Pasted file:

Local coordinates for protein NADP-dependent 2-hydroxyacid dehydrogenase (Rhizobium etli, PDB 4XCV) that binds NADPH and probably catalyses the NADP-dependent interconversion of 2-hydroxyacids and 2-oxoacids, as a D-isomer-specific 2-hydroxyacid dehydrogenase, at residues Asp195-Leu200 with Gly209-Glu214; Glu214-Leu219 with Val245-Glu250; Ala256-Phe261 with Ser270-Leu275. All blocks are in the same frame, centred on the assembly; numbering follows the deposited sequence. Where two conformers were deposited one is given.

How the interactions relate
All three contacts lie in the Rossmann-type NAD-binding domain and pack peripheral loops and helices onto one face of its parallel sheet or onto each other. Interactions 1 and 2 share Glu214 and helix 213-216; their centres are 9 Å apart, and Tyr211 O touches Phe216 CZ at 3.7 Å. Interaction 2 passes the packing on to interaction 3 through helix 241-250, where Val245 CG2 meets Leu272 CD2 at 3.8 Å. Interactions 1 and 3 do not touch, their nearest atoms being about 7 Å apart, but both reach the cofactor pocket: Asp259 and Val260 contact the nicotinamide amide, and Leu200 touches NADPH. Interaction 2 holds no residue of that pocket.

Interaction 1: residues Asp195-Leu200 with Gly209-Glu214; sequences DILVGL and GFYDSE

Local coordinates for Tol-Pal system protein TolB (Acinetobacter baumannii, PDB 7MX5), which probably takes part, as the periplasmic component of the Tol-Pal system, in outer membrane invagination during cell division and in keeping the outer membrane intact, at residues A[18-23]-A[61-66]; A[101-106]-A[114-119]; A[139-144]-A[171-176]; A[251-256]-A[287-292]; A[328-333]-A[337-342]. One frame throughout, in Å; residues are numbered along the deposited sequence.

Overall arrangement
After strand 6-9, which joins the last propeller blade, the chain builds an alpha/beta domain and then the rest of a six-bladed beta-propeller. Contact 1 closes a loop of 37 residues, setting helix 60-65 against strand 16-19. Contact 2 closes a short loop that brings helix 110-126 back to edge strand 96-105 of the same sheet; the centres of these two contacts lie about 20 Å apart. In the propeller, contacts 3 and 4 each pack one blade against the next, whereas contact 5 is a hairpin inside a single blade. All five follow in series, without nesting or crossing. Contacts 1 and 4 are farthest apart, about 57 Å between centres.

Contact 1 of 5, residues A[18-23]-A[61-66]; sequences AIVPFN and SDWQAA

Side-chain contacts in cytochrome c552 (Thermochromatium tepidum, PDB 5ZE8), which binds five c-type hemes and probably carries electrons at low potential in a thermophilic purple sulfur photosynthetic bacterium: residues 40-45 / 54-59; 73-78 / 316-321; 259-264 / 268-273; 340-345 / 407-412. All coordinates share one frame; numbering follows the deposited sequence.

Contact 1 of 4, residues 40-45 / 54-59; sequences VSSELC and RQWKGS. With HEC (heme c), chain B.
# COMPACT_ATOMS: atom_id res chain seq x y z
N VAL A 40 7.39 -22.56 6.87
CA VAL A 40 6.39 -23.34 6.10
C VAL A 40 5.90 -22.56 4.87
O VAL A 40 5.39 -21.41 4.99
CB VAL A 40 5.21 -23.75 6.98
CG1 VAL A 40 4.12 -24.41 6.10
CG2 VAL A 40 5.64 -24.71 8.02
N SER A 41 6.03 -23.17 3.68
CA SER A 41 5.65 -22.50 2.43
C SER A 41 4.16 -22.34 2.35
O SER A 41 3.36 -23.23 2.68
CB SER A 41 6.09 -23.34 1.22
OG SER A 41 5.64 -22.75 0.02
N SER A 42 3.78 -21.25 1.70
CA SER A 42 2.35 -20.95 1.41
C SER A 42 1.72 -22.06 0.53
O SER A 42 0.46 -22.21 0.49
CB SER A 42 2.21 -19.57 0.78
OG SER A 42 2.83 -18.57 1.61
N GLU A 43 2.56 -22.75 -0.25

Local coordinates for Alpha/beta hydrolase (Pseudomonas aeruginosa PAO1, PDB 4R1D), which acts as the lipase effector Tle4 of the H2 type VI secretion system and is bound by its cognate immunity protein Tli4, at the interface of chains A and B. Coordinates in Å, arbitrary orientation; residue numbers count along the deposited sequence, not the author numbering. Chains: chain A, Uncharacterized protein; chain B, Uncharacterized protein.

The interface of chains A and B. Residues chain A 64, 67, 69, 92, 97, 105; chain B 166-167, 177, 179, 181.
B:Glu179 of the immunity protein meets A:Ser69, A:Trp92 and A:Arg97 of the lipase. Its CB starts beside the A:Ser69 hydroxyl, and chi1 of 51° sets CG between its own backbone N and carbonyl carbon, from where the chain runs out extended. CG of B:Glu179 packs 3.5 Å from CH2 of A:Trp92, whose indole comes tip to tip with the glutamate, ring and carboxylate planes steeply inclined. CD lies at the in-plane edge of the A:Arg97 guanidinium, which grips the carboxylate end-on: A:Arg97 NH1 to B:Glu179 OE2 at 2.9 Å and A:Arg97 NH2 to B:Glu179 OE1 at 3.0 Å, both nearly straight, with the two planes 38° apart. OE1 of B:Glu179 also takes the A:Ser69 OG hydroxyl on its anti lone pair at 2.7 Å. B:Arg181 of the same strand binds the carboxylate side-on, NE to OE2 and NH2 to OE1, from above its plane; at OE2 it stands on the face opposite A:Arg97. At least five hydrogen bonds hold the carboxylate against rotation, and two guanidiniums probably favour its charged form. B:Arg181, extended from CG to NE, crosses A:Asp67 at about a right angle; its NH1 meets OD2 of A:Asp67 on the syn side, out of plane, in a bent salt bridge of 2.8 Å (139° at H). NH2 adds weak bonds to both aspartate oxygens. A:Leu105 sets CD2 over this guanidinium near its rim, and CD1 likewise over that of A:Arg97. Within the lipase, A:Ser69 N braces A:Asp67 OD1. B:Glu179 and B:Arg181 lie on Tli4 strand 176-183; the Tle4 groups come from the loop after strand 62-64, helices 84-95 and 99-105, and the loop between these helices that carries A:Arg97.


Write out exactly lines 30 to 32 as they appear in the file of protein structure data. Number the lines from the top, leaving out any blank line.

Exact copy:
OG SER A 42 2.83 -18.57 1.61
N GLU A 43 2.56 -22.75 -0.25

Local coordinates for Alpha/beta hydrolase (Pseudomonas aeruginosa PAO1, PDB 4R1D), which acts as the lipase effector Tle4 of the H2 type VI secretion system and is bound by its cognate immunity protein Tli4, at the interface of chains A and B. Coordinates in Å, arbitrary orientation; residue numbers count along the deposited sequence, not the author numbering. Chains: chain A, Uncharacterized protein; chain B, Uncharacterized protein.